Even the best personal protective equipment will not remove the risk of injury from heavy flying objects notes Denmark’s Maritime Accident Investigation Board, DMAIB and the best strategy may be to remove the work from the area of hazard.
Says DMAIB: The fishing vessel Jank (SG 75) departed from Klintholm on 21 March 2012 at 0300 in the morning with two fishermen on board in order to trawl for cod in the Baltic.
During the second haul of the day, the trawl got hold of a submerged obstacle at approximately 1030 in the morning. During the attempts to free the trawl, the stern of the vessel was raised by a sea, and the vertical bolt holding the starboard warp block broke due to the strain from the wire. The warp block therefore fell down hard and hit the fisherman’s left safety boot. When the acci-dent happened, the fisherman was standing close to the warp block and just forward of the trawl drum, where he controlled the wire drum with the levers positioned on the trawl winch drum.
The fisherman’s left foot was severely injured, and he was evacuated to hospital by helicopter.
The accident has given the Danish Maritime Accident Investigation Board reason to issue safety recommendations to the owners of the fishing vessel.
The force from the trawl caught in the submerged obstacle, combined with the forces originating from the stern being raised by a sea, exceeded the breaking load of the bolt holding the warp block. The block therefore fell hard towards the deck.
Despite hitting the drum of the trawl winch before continuing towards the deck, the warp block retained sufficient energy to severely injure the fisherman’s left foot when hitting the soft upper part of the fisher-man’s safety boot just behind the protective safety cone.
The design of personal protective equipment will always be a compromise between offering the maximal protection while still being practicable when working. The safety boots worm by the fisherman are considered suitable for use on board the fishing vessel. Personal protection equipment such as safety boots, helmets, gloves, etc. will never con-stitute a sufficient barrier against the forces released when blocks and wires under heavy strain break.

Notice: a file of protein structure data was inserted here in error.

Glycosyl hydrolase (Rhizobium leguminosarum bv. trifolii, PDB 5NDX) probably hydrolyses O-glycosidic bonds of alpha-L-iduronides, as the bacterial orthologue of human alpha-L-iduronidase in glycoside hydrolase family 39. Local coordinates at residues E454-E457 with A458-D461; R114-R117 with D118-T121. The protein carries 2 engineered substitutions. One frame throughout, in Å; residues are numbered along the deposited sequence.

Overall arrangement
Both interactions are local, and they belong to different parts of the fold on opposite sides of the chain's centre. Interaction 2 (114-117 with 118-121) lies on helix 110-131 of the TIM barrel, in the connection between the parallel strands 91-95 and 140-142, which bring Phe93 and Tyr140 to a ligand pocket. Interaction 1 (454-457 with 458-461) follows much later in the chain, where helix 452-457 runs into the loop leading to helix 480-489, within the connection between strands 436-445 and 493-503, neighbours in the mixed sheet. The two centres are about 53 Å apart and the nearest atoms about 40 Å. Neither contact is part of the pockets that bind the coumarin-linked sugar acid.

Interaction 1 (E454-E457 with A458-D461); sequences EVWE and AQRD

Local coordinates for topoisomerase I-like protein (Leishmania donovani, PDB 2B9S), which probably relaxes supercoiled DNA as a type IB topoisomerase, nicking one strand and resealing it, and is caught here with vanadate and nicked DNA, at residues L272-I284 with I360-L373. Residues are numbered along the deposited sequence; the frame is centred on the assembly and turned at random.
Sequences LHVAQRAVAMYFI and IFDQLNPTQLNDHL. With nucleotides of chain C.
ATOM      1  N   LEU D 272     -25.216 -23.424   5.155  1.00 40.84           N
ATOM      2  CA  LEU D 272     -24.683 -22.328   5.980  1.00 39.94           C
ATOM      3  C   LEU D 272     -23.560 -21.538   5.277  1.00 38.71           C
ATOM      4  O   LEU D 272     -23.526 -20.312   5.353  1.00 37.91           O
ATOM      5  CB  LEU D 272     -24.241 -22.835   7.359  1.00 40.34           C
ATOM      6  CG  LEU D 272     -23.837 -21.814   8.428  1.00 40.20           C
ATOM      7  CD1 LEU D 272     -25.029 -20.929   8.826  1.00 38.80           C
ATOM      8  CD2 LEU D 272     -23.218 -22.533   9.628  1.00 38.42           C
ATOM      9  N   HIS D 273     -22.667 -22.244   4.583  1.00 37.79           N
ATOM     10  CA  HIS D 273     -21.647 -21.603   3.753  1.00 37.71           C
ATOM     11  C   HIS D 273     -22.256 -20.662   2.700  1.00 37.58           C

When protecting personnel against the consequences of failure in such heavily strained warp blocks, wires and so on., the strategy must therefore be to remove the person from the danger. Therefore this accident should give rise to con-sider other possible positions of working places and control levers on board the vessel, where the consideration of working safety is greater.
Preventive measures Following the accident, the owners of the vessel increased the dimension of the vertical bolt holding the warp block from 30mm to 35mm.
The connection point of the safety chain to the warp block was changed from the top of the block to the bottom. Thereby it is hoped that, if the suspension bolt fails, the safety chain connected to the bottom of the warp block will ensure that the block hits the outside of the gunwale and from there will fall directly into the sea instead of landing somewhere on board the vessel with the risk of injuring crewmembers.
Recognizing that there are several ways of installing safety chains to warp blocks and other heavily strained pieces of equipment, the investigation board recommends that the owners of JANK contact the Danish Fishermen’s Occupa-tional Health Services for guidance regarding how to best install such safety measures.
Furthermore, the investigation board recommends that the owners consider other positions for working places and control levers where the consideration of working safety is greater.